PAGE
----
Doug Weathers joined our shop session, and took to test-fitting the various adaptors I've acquired for possible usage in the Karmann Eclectric. Here, he and Jim are figuring out the trimotor adaptor originally intended for the Ghia Monster. It's a beautiful piece of machining, but besides being overkill for Karmann Eclectric 1.0, this design didn't take advantage of the motors' C-face mount, which is essentially a press-fit ring on the motor endbell. Instead, it relies only on the motor bolts for centering, which may be slightly less robust. Anyway, the 9" Electro Auto version shown next is simpler, has a perfect C- face mount, and will keep things clean (at least untill I go overboard on accessory drives). The trimotor adaptor goes back into the reserve bin...
Our last order of the day involved cosmetic concerns. Marko Mongillo's Prestolite rebuild for the Fiamp was in line right in front of me, and luckily enough, he served as the Guinea Pig for fun with powdercoating. Learning from a bit of rework on Marko's motor, we were confident to coat the endbells in a Mercedes Silver powder, that should give a finish very close to the original aluminum sheen, but much more durable, shiny, easily cleaned, and electrically insulated. For the motor body, we custom ordered a batch of Zilla Green, to match Otmar's fine controllers, which the Karmann Eclectric absolutely must have. For optimal appearance, my motor didn't need the orange peel and ground-off welding seam that industrial motor cases show, so we decided to machine down the outer surface just enough to get everything smooth, while also truing up the cylinder. This may also provide an immeasurably small efficiency benefit by evening out the magnetic fields. But wait, how can we turn the motor case with that big bracket welded to the side? Okay, time to cut it off. Before cutting it off, Jim will drill and tap four new mounting holes for the bracket, and to keep the steel symmetrical and provide yet another option for accessory mounting, four mirror-image holes will be installed on the opposite side of the motor.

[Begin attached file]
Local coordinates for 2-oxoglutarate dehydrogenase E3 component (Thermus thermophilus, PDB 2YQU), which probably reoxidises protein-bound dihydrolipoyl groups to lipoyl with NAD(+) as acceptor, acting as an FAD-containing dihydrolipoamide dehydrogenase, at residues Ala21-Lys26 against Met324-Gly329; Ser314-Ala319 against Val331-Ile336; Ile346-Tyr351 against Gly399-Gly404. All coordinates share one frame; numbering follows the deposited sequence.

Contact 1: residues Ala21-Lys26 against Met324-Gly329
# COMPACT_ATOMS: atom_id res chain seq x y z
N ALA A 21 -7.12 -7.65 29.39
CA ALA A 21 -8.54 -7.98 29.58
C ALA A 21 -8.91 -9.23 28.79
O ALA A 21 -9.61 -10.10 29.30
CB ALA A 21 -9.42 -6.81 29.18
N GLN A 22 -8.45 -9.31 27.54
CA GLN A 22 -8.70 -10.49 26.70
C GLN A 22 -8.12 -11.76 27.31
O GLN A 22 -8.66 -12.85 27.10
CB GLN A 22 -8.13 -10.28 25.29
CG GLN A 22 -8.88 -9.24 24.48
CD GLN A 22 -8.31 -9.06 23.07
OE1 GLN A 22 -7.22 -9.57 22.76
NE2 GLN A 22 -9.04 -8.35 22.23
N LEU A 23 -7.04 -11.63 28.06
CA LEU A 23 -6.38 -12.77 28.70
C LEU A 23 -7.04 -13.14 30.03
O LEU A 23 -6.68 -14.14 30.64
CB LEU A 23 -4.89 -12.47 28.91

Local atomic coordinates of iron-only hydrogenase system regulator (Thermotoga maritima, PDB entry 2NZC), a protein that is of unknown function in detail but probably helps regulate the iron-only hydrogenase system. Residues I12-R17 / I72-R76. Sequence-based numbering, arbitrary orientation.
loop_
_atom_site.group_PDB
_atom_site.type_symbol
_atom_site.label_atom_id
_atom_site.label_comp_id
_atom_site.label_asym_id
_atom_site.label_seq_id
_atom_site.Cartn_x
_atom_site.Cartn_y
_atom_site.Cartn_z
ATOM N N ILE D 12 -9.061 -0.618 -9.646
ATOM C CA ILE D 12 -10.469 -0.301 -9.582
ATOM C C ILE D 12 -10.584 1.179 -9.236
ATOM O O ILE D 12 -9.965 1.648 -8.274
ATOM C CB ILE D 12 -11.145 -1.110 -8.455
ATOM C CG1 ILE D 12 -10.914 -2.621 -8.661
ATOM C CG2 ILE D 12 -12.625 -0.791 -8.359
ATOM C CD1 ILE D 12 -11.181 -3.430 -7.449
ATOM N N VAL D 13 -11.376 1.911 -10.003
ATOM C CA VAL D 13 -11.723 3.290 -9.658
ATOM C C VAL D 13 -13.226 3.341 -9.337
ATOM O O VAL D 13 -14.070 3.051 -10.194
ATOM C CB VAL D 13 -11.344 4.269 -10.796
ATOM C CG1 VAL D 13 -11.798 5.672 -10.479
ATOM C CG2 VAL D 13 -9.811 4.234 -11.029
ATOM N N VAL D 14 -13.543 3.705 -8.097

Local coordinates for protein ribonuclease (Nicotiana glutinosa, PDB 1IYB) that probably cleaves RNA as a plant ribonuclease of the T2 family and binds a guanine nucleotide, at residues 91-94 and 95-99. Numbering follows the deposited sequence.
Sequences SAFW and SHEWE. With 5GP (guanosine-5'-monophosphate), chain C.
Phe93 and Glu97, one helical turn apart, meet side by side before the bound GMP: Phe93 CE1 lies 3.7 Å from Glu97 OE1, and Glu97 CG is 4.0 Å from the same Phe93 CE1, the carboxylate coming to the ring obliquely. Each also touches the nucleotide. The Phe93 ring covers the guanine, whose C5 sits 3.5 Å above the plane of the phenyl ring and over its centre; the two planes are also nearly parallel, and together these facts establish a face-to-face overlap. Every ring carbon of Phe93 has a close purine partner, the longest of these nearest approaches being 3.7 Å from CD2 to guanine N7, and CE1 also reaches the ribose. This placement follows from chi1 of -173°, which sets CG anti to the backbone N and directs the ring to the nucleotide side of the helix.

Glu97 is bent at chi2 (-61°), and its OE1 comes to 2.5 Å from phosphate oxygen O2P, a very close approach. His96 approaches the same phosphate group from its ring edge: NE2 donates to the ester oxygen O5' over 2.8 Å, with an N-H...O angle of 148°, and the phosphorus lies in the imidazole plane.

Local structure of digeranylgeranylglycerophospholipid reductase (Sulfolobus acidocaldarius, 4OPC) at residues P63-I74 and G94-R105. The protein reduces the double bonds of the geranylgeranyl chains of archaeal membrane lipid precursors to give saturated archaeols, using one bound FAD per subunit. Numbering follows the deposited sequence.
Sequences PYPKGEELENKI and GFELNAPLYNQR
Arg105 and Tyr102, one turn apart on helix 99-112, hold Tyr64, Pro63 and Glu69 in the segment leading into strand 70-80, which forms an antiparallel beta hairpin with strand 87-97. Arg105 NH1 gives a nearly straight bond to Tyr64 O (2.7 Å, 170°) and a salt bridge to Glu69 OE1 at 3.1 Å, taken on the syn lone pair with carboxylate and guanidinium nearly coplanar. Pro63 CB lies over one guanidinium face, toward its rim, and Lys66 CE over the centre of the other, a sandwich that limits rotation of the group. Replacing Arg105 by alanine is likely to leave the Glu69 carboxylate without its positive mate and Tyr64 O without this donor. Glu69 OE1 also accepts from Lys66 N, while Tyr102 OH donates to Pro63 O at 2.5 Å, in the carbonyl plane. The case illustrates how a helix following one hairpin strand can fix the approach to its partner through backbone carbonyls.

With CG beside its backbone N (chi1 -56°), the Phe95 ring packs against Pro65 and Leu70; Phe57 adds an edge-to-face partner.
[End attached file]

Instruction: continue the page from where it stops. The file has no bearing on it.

So, we should soon have a shiny and smooth Zilla green motor case with slick silver endbells. All that's left to do is decide on the length of that pesky, but hopefully useful tailshaft.....

What's in a name?

You may have gotten used to the "Karmann Eclectric" name by now, an admittedly clever creation with an altogether certain connotation. What were the other options? I started off with an obvious tribute to a rocker about which I know nearly nothing, by dubbing the project Karmann Electra. Cute, but maybe misleading...
The simple "Karmann Electric" was obviously too-- simple.
So what honors the car's original builder, it's new powertrain, and combines the quirky nature of both? Nothing short of Karmann Eclectric would do.
So how to present this new twist on an old name? By simply twisting the old logo.
In keeping an eye on the EV Trading post, I noticed an electric VW Bus built by Mark Schane-Lydon for sale. He's a computer graphic artist and filmmaker by trade (, and had put together a nifty "Voltswagon" logo
in the original style font for his van. I asked if he might do the same for the Karmann Eclectric, and refusing any compensation, 'ol Monk threw one together in a jiffy! A slightly more eclectic version is forthcoming, but I'm really stoked- this is just the kind of one-off touch that I was looking for.
Thanks big time, Monk!
PS-And here it is, maybe the final version, stay tuned...